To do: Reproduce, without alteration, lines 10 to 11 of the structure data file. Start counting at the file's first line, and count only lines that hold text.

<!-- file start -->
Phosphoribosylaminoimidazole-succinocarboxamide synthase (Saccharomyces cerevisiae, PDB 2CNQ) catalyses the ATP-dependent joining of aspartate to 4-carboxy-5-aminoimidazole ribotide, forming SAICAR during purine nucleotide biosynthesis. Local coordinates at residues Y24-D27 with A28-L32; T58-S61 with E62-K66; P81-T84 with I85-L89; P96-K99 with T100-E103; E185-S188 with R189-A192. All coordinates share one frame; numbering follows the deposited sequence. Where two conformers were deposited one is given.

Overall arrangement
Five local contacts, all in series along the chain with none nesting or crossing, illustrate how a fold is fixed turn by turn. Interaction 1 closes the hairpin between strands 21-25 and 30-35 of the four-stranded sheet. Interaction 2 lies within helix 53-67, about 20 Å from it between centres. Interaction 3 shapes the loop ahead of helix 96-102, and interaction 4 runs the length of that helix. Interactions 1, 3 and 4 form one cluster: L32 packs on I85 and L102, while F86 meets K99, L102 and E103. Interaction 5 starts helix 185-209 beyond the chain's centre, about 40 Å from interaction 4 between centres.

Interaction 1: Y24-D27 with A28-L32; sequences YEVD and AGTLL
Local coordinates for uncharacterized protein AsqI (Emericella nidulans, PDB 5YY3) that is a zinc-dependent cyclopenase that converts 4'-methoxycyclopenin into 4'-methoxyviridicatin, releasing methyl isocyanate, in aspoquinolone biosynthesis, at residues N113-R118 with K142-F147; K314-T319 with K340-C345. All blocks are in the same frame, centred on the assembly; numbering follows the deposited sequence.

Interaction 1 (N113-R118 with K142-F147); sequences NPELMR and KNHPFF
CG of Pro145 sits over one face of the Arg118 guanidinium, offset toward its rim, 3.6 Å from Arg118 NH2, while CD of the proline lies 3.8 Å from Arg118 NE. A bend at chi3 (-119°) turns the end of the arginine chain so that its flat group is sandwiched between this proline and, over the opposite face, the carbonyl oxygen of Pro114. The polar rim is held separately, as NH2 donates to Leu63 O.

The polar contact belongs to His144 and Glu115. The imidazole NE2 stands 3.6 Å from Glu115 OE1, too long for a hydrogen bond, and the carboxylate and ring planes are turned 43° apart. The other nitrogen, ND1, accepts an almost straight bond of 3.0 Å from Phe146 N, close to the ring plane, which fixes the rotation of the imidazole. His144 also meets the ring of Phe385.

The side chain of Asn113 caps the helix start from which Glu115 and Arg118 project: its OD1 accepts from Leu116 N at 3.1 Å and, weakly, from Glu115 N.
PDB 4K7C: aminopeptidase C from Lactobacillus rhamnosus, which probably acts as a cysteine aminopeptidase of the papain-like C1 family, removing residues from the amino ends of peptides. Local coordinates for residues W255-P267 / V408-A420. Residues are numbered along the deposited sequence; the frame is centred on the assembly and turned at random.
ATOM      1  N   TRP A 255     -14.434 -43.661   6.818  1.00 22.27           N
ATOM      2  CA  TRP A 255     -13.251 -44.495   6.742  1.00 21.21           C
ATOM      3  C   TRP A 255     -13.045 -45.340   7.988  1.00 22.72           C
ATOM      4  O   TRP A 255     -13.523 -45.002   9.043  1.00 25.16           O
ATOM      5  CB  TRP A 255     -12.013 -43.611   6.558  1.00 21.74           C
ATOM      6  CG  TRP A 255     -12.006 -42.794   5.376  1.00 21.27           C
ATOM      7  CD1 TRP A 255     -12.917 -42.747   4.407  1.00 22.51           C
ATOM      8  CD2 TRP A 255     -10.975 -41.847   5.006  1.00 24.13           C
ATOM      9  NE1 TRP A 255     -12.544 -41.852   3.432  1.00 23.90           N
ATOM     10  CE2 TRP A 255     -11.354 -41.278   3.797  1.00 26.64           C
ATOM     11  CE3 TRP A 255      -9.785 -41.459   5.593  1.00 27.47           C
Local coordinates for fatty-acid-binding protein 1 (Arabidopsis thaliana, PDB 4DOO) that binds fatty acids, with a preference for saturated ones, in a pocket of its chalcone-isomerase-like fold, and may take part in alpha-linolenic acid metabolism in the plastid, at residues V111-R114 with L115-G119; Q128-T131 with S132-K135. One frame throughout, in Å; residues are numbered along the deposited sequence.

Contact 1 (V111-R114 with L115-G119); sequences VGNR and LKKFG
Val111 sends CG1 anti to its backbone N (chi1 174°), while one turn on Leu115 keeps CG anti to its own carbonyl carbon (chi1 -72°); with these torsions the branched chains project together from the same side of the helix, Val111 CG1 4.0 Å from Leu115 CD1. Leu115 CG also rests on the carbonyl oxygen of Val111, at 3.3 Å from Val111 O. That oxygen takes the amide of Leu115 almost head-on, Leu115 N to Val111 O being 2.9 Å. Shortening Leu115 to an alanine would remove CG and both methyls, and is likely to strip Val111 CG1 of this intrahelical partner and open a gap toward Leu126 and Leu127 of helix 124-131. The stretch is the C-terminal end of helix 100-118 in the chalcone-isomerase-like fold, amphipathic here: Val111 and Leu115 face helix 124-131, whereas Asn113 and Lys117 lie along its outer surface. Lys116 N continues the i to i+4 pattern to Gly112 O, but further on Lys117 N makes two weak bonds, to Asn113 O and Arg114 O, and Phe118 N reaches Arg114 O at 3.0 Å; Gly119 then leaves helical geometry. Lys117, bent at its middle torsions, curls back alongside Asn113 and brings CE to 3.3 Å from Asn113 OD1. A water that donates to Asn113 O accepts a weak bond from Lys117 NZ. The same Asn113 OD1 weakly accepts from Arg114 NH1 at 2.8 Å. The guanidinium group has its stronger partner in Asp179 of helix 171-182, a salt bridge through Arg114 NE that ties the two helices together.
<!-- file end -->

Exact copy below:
PDB 4K7C: aminopeptidase C from Lactobacillus rhamnosus, which probably acts as a cysteine aminopeptidase of the papain-like C1 family, removing residues from the amino ends of peptides. Local coordinates for residues W255-P267 / V408-A420. Residues are numbered along the deposited sequence; the frame is centred on the assembly and turned at random.
ATOM      1  N   TRP A 255     -14.434 -43.661   6.818  1.00 22.27           N